Family security and safety issues are extremely important with regard to the elderly. As we get older we have to accept that the chances of having an accident or falling in the home increase, especially as we become more frail, become less mobile and active, less actively alert and are more likely to suffer from poor health in one form or another. The over 65 age group accounts for over 300,000 injury cases and 2,500 deaths in home related incidents per year. One in three women and one in twelve men over 65 will suffer a broken bone through osteoporosis. In Britain there are 70,000 hip fractures and 50,000 wrist fractures caused by osteoporosis every year.

We need to check on all elderly relatives and friends to make sure that they are not exposing themselves to unnecessary dangers and assist them to overcome them wherever possible.

Everyone should feel safe and secure in their own homes, but unfortunately this is often not the case. This situation can however be greatly improved by being aware of both the dangers and the ways of diminishing the risks in different areas of your home to a minimum.

Each year around 600,000 children aged under five are injured in the home badly enough to go to hospital.

More than 4,000 people die in accidents in the home every year. Nearly 3 million attend accident and emergency departments seeking treatment, but these figures receive very little media attention because they are isolated incidents in private homes.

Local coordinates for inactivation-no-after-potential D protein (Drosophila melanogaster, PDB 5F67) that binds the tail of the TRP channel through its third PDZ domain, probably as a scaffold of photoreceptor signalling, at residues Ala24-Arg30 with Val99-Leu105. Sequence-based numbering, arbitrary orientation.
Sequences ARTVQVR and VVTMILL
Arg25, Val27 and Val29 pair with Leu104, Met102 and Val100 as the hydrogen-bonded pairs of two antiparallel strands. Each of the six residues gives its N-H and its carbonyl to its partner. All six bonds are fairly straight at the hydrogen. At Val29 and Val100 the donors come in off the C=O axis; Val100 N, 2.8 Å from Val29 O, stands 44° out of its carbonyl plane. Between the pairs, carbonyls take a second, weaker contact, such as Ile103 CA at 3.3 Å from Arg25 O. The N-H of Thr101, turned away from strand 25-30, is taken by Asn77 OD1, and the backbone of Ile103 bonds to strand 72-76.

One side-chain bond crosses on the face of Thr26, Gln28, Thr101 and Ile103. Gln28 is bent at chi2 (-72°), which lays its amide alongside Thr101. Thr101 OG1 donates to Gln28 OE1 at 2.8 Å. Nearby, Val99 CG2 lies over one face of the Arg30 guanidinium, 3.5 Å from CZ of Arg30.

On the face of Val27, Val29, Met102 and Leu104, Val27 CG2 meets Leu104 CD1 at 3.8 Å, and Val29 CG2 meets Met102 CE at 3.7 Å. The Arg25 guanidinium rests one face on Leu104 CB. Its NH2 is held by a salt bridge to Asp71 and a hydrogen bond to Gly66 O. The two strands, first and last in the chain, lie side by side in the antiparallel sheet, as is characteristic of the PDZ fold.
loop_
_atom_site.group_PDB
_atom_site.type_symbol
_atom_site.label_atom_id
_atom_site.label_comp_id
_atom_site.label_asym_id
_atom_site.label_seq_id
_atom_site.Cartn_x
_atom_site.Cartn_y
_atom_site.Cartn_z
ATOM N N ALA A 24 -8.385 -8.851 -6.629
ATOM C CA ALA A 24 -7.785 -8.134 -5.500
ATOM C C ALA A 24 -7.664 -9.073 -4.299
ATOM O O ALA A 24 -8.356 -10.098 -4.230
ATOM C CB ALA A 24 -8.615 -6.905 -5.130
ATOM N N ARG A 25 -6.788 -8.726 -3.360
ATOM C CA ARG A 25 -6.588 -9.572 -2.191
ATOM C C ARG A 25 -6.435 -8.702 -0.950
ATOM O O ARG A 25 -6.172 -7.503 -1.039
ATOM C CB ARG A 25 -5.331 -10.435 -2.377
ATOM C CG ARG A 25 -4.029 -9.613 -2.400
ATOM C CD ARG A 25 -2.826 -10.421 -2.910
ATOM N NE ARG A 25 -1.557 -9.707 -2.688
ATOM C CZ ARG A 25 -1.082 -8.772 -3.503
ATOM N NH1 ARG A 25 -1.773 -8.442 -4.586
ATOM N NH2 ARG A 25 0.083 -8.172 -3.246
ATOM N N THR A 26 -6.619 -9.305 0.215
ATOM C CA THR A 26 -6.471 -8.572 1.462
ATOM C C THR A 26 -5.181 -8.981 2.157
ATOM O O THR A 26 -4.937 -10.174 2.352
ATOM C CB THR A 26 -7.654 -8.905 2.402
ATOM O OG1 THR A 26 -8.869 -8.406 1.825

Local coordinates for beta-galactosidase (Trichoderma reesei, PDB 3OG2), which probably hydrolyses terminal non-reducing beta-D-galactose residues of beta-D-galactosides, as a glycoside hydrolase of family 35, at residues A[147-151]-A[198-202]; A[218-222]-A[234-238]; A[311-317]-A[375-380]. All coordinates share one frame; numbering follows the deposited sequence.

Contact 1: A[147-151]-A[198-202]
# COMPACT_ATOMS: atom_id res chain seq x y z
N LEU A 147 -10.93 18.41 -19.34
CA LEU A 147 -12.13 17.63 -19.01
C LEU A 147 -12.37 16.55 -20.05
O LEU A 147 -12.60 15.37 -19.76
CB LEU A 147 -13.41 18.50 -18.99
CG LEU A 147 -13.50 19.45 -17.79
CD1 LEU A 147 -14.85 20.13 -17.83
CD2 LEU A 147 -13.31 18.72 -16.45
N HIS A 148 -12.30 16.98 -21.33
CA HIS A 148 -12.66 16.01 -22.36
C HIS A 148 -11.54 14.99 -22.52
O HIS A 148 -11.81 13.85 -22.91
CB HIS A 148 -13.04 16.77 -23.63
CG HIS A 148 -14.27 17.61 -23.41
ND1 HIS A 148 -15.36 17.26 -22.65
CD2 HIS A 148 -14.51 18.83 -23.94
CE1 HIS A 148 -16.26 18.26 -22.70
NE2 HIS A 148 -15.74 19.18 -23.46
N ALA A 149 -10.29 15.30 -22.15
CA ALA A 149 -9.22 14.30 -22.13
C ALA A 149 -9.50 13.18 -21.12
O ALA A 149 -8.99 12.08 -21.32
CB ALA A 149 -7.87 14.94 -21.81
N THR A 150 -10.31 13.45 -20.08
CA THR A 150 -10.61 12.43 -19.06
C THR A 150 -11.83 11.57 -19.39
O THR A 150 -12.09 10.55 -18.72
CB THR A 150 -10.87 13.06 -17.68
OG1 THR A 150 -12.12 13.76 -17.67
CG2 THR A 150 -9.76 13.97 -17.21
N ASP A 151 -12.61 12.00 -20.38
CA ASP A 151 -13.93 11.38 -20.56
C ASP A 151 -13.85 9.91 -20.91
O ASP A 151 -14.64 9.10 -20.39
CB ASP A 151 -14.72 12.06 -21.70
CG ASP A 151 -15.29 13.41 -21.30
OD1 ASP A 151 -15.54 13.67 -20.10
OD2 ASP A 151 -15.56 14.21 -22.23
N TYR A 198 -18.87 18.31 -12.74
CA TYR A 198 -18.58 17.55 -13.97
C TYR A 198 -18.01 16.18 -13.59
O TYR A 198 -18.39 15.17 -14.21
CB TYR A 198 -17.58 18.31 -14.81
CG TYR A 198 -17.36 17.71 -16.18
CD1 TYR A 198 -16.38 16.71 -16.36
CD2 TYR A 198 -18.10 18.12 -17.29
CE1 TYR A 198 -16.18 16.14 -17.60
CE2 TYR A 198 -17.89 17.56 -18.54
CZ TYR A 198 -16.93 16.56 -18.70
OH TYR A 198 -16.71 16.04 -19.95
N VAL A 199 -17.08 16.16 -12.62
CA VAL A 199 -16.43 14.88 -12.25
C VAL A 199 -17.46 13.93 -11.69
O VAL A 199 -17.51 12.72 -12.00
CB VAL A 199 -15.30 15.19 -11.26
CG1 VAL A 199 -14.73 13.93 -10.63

In 1999 there were 72,100 dwelling fires, with an estimated 466 deaths and around 14,600 injuries (Fire Statistics United Kingdom 1999).

Many of the numerous chemicals we use in and around the home are potentially dangerous and harmful to the people using them, the people exposed to them (sometimes unknowingly) and to the environment. Some can even kill or maim and are especially dangerous to young children.

The best way to avoid the danger of fire is to take sensible precautions to prevent one from occurring and also to plan what to do should the worst scenario arise.

Everyone in your family should know what to do in case of a fire and also know when and how to stay in your home while it’s on fire. Would your family know what to do if there was a fire, would they know how to signal to the emergency services if they were trapped, do they know that going back into a burning house increases the chance of them and the occupants being killed or injured?

Remember that house fires start and gain a hold very quickly; within a couple of minutes your home could be filled with deadly smoke and fumes. In many instances you and your family will only have a short time to get out, don’t panic, use the time wisely

We all have to leave our homes empty for varying periods of time, ranging from just popping next door for a few minutes, to going to work or going on holiday for an extended period. While we are away from our homes for whatever reason, we want to have the peace of mind generated by knowing that we have taken the right precautions, which should enable us to come back and find everything, as it was when we left. With the police now even admitting that the investigation of domestic burglaries has become a low priority issue today, we all need to take our family’s security and safety and indeed our own far more seriously, both in the home and away from it, more than we have ever done before.

As well as protecting our properties while we are away, we also need to be aware of any risks to our family security and safety, wherever we are travelling, working, visiting or staying. This manual will show you what precautions to take.